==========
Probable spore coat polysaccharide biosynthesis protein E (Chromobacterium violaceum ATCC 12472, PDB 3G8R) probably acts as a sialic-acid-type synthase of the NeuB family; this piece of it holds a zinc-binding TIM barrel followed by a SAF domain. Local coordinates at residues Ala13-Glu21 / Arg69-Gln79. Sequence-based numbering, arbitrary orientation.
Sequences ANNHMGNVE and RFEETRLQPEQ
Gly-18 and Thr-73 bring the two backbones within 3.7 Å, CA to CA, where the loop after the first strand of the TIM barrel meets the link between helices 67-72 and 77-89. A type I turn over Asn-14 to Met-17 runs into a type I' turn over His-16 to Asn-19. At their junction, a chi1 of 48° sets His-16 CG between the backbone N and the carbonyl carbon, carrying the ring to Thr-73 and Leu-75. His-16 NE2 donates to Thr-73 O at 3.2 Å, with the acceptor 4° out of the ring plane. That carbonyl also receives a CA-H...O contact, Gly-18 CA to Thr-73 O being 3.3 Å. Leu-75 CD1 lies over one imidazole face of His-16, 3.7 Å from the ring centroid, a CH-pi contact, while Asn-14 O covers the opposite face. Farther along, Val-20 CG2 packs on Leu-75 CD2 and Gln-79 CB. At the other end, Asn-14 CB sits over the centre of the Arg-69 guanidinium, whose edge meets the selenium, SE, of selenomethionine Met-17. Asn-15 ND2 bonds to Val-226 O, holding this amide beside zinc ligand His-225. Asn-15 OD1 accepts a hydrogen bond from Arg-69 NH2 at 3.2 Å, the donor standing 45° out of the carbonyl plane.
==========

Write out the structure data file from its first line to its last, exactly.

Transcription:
Probable spore coat polysaccharide biosynthesis protein E (Chromobacterium violaceum ATCC 12472, PDB 3G8R) probably acts as a sialic-acid-type synthase of the NeuB family; this piece of it holds a zinc-binding TIM barrel followed by a SAF domain. Local coordinates at residues Ala13-Glu21 / Arg69-Gln79. Sequence-based numbering, arbitrary orientation.
Sequences ANNHMGNVE and RFEETRLQPEQ
Gly-18 and Thr-73 bring the two backbones within 3.7 Å, CA to CA, where the loop after the first strand of the TIM barrel meets the link between helices 67-72 and 77-89. A type I turn over Asn-14 to Met-17 runs into a type I' turn over His-16 to Asn-19. At their junction, a chi1 of 48° sets His-16 CG between the backbone N and the carbonyl carbon, carrying the ring to Thr-73 and Leu-75. His-16 NE2 donates to Thr-73 O at 3.2 Å, with the acceptor 4° out of the ring plane. That carbonyl also receives a CA-H...O contact, Gly-18 CA to Thr-73 O being 3.3 Å. Leu-75 CD1 lies over one imidazole face of His-16, 3.7 Å from the ring centroid, a CH-pi contact, while Asn-14 O covers the opposite face. Farther along, Val-20 CG2 packs on Leu-75 CD2 and Gln-79 CB. At the other end, Asn-14 CB sits over the centre of the Arg-69 guanidinium, whose edge meets the selenium, SE, of selenomethionine Met-17. Asn-15 ND2 bonds to Val-226 O, holding this amide beside zinc ligand His-225. Asn-15 OD1 accepts a hydrogen bond from Arg-69 NH2 at 3.2 Å, the donor standing 45° out of the carbonyl plane.